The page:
(Full disclosure: Zaid Ibrahim is a friend and I edited a collection of his articles.)
COMMENT | The best way to describe Zaid Ibrahim’s political career is that it is a self-inflicted wound. People tell me that when they read my articles about what the former
de facto law minister said or did, their takeaway is always “Can Zaid
ever play well with others?” Whether he was slaying Malay sacred cows or giving the middle finger
to whoever is supporting him at the time, he has always been an
interesting political operative to write about.
After May 9, I saw it coming. I was wondering when Zaid would upset
the apple cart, and say something that would bother the power brokers in
Pakatan Harapan. Truth be told, I’m surprised it didn’t happen sooner. What most people – sometimes even this writer – do not understand is
why Zaid is so eager to burn bridges. As he once told me, sometimes
there is no diplomatic way to put things. I, of course, disagreed with
him on this.
A higher standard
Mostly though, I think he wrongly assumed that when he wrote the way
he did, especially if it was shining a light on the underbelly of
politics, it would be embraced by an audience who were sceptical of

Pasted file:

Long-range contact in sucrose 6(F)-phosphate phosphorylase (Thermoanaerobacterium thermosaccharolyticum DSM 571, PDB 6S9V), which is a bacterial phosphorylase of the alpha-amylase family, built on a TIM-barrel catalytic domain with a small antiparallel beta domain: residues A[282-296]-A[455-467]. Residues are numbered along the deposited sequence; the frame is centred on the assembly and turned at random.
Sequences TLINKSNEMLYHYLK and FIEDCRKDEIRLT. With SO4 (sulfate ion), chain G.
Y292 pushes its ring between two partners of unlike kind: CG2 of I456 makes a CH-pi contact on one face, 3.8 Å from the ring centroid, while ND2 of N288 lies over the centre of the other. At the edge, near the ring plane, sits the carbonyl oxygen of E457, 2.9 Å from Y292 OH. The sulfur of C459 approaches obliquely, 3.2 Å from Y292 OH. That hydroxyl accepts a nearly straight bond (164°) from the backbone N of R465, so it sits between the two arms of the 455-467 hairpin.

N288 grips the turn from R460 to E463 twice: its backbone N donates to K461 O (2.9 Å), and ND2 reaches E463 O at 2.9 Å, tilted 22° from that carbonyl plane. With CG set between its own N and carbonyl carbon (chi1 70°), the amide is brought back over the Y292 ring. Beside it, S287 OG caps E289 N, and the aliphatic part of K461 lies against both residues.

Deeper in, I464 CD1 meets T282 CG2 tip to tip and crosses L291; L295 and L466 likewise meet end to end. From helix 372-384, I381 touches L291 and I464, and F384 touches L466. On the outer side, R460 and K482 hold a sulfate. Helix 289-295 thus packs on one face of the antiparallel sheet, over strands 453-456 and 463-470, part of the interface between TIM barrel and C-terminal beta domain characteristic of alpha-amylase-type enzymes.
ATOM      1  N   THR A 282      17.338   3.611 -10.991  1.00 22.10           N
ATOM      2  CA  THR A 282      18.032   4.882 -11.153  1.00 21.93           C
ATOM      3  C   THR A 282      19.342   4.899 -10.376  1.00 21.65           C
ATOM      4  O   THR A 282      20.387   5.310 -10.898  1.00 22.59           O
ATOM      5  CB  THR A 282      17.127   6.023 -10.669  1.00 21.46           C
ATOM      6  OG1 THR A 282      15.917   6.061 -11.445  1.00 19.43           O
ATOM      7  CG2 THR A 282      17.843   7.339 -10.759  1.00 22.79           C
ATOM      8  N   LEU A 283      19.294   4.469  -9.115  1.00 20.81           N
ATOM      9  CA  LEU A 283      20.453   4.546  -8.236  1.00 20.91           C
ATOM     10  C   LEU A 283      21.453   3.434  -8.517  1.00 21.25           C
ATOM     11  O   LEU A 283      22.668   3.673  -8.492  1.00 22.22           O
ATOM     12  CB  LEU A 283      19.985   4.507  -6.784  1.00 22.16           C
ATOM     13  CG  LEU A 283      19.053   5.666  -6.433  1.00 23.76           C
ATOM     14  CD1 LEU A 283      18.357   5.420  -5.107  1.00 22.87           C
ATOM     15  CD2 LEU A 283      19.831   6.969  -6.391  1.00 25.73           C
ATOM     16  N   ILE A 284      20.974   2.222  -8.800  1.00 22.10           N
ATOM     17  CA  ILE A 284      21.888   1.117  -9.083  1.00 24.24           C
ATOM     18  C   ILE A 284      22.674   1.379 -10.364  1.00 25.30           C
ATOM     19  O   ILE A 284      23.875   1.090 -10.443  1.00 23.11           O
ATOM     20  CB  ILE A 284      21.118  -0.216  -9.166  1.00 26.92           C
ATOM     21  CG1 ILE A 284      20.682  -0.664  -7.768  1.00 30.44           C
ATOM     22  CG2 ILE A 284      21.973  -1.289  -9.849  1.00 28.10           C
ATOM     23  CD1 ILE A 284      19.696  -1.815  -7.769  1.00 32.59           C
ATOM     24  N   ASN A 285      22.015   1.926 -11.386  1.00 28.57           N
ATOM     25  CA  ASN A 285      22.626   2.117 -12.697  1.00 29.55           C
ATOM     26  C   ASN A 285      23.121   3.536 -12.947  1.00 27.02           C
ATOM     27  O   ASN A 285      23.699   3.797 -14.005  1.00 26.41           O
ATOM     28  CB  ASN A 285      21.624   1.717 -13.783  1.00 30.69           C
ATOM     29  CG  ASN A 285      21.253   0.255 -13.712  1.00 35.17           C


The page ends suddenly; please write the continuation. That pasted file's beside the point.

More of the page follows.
power. He never understood the partisan fervour that tore him to pieces when
he wrote on subjects which he believed would truly save Malaysia.
Politicians play fast and loose with the facts, but someone like Zaid is
held to a higher standard. And rightly so.
The irony of course is that what Zaid said about former finance minister Daim Zainuddin and the business interests that linger around the Harapan political elite had been spoken about since the Council of Eminent persons came to be. Political operatives from both sides of the political divide have
painted Daim as some sort of Rasputin skulking around the motley
collection of political operatives who surround the old maverick Dr
Mahathir Mohamad. Even prime minister-in-waiting Anwar Ibrahim had made
comments about Daim in the past.
Zaid just said what some people have been saying ever since Daim
started making statements which sounded like official Harapan policy
positions. The problem is not the political baggage of people like Daim
and Mahathir, but rather the enabling that the other parties have to do
to maintain the new normal in Malaysian politics. Zaid said that in his last testament that finance minister Lim Guan Eng called him to say that his remark was not based on fact, and suggested that he make a retraction. What horse manure is this?
If Zaid’s statement was not based on fact, then the Harapan apparatus
should refute it with facts, instead of asking him to fall on his
sword. Has anyone even read Zaid's blog post about his advice to Umno, which has left some in the Harapan political elite butthurt?
Do I care that Daim and the corporate elite have influence in Harapan
economic policy? This is a capitalist democracy, no matter what some
people say of this being an Islamic state. Check that; even if this were
some sort of moderate Islamic paradise, plutocrats would still have
influence on the economic policy of this country.
Besides, in numerous forums before May 9, then-opposition supporters